There are some people who are just tough. They don’t always have to be hulking big, or have a menacing look. But when you see them, you respect them immediately.
My granddad was one of these people. When I worked for him in my teens, he often told me if I could work for him, I could work for anyone. By far, he was the toughest boss I had. He was not necessarily mean, just tough. He walked with a John Wayne pigeon toed swagger. He also told me once that I should never expect someone else to do something that I would not do myself. When he told me that, he was elbow deep in a sewer trying to clean out a pipe. I respected that. I carried that lesson over to my managerial career.
His last year of school was the sixth grade. His wisdom and intelligence surpassed any person I know. If you talked to him for just a few minutes, he could teach you a lifelong lesson. He was opinionated. That was ok. He could teach you anything you ever wanted to know about religion, politics, business, or the outdoors. He was in inventor and entrepreneur. He once told me the only way you would ever make what you are worth is by going into business for yourself. With only an elementary education, he was a successful builder, trucker, and eventually manufacturer. He also was a lay minister with Peace Church for many years.
During the late 70’s and 80’s, he began hunting big game with a passion. He bird hunted, mainly quail in his younger days, but with the success of his business, he was able to fulfill one of his dreams. Traveling the world in search of large game, his stories could keep me in a trance for hours. He was successful in taking over 90 big game animals that would qualify for either Boone and Crockett or Safari Club record books. His videos of Alaska (on 8mm film), pictures of Northern Canada, and mementoes from various countries in Africa were mesmerizing. I never passed up a chance to invite a friend over to Papa’s house to tour his trophy room, featuring elephant, Kodiak bear, hippo, caribou, moose, and Cape buffalo.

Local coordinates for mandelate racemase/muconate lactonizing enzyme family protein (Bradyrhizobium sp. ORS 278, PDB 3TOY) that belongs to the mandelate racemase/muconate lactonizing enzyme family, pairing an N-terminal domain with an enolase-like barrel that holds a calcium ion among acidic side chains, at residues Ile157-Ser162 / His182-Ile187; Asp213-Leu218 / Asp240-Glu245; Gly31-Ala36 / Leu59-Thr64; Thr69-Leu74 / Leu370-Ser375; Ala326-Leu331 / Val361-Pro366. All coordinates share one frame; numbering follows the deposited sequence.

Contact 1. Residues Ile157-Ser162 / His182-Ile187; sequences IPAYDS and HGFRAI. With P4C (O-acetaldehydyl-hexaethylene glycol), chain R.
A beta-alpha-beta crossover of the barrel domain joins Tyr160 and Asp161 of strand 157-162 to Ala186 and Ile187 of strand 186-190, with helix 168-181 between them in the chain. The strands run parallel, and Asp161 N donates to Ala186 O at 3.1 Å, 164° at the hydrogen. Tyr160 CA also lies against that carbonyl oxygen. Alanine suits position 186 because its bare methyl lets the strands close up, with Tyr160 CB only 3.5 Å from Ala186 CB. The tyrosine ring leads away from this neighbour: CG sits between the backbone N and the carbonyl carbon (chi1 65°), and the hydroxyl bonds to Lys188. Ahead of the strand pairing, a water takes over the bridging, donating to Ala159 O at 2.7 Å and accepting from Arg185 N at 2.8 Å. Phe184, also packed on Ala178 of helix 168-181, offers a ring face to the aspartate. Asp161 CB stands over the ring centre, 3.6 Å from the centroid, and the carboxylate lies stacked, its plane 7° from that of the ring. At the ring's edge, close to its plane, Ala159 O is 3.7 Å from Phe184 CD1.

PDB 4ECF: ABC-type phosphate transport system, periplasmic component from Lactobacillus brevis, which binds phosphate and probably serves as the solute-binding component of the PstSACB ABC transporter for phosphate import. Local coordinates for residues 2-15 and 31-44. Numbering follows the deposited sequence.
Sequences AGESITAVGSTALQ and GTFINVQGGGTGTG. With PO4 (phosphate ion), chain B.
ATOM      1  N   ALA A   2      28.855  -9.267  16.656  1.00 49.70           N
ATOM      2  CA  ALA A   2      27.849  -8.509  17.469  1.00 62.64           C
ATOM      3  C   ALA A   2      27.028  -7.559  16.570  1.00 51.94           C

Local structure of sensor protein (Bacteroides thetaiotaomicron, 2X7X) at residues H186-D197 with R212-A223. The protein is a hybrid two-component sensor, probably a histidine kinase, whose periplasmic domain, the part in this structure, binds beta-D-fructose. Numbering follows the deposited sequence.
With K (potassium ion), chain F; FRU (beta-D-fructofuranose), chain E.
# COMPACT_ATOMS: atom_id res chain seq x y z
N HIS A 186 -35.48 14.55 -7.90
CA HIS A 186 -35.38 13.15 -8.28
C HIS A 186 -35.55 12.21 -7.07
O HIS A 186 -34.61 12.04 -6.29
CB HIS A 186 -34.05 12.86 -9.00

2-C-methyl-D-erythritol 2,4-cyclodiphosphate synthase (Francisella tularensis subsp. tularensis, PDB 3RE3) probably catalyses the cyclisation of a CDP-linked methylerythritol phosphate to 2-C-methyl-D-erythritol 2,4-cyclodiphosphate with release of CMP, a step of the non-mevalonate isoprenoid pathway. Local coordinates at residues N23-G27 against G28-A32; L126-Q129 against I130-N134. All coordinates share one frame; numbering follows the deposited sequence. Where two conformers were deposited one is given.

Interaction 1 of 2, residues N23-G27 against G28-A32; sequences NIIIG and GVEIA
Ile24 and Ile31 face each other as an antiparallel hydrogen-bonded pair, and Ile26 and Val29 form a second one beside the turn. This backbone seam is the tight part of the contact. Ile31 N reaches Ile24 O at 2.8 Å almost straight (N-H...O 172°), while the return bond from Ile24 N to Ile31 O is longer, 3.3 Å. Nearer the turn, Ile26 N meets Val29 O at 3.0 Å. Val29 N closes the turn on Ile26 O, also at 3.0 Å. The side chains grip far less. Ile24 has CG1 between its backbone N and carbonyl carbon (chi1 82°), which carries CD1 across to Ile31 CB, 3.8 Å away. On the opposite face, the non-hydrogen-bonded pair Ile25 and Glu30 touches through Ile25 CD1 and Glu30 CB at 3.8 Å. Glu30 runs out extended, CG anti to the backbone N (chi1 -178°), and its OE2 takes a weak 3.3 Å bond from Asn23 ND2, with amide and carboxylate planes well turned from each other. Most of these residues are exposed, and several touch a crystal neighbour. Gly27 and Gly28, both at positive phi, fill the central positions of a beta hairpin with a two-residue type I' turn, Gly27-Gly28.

One story in particular showed just how tough of a man he was. He was hunting rhino in Africa. The land is exactly as you would picture it in your mind; Orange sand with no water and a few trees sticking up here and there. His guide had several hands helping with the hunt. Papa and the guide spotted a large rhino about 100 yards away across a dried river bed. They glassed the monster, and the decision was made to take a shot. Papa was using a Weatherby .460 WM. To give you an idea of how big the cartridge is, hold up your pinky finger. It is about the same diameter, but twice as long. When were sighting the gun in, Papa allowed me to shoot it once. It was during the summer. I stopped feeling the pain in my shoulder when the following baseball season came around.
|William J. Howard Sr. (Aug 24, 1919 – Oct 27, 2005) and his trophy rhinoceros.|